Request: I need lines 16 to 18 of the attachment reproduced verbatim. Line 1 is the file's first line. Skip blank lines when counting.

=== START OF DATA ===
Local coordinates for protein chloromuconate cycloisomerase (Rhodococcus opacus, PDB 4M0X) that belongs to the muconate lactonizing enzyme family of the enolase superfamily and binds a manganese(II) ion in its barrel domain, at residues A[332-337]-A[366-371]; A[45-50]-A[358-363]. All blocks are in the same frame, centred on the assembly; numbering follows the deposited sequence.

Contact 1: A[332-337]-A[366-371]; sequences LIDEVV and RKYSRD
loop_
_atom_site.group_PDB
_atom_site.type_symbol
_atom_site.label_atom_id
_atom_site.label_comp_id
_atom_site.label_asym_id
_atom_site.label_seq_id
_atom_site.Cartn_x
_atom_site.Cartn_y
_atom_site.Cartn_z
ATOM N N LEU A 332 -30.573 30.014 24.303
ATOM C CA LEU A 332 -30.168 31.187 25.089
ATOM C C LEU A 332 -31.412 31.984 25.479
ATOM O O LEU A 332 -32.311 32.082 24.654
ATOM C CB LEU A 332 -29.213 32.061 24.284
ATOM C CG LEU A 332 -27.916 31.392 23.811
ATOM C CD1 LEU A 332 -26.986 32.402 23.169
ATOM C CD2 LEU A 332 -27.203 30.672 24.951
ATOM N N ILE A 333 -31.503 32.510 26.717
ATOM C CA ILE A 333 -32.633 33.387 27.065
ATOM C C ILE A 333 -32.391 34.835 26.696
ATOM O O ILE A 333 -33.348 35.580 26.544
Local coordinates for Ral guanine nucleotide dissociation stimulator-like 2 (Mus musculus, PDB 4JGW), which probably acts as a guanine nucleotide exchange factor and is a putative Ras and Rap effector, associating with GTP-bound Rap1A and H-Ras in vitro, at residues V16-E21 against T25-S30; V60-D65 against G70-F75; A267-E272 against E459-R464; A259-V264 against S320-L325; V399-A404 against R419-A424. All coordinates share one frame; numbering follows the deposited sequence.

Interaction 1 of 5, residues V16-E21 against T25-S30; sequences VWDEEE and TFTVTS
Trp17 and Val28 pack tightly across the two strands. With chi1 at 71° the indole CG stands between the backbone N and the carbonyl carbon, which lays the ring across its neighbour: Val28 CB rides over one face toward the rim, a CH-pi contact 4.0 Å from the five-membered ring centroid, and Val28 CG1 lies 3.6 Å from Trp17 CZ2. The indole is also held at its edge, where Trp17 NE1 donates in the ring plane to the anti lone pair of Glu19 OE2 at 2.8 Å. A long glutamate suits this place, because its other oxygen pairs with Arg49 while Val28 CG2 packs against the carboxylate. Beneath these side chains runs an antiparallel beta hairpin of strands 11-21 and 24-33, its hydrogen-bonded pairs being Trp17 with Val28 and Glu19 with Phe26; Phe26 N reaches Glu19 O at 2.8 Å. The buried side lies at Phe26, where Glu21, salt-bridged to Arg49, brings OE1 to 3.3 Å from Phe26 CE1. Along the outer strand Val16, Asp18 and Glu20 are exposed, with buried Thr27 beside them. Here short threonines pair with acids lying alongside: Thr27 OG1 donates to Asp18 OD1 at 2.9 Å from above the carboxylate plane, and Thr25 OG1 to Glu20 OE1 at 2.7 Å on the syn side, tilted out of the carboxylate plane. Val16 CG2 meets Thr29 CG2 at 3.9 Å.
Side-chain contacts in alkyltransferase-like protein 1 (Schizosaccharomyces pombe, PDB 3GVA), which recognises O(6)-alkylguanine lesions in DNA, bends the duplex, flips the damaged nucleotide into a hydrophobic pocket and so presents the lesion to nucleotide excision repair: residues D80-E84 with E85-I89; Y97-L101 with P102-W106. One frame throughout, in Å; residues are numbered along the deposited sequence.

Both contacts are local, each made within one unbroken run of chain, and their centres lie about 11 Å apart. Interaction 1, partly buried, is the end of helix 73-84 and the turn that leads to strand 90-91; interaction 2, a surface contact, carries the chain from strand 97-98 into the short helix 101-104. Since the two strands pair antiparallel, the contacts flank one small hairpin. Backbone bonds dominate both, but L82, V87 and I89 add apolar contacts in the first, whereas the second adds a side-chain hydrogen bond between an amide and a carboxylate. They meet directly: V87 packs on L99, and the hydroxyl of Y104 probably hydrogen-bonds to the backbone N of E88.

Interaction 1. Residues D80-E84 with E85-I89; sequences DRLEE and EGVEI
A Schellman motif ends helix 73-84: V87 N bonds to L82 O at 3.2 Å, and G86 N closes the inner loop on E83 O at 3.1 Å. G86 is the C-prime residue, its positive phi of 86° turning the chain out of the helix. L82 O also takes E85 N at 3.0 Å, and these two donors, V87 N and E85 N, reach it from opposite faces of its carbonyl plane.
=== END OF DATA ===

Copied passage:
ATOM O O LEU A 332 -32.311 32.082 24.654
ATOM C CB LEU A 332 -29.213 32.061 24.284
ATOM C CG LEU A 332 -27.916 31.392 23.811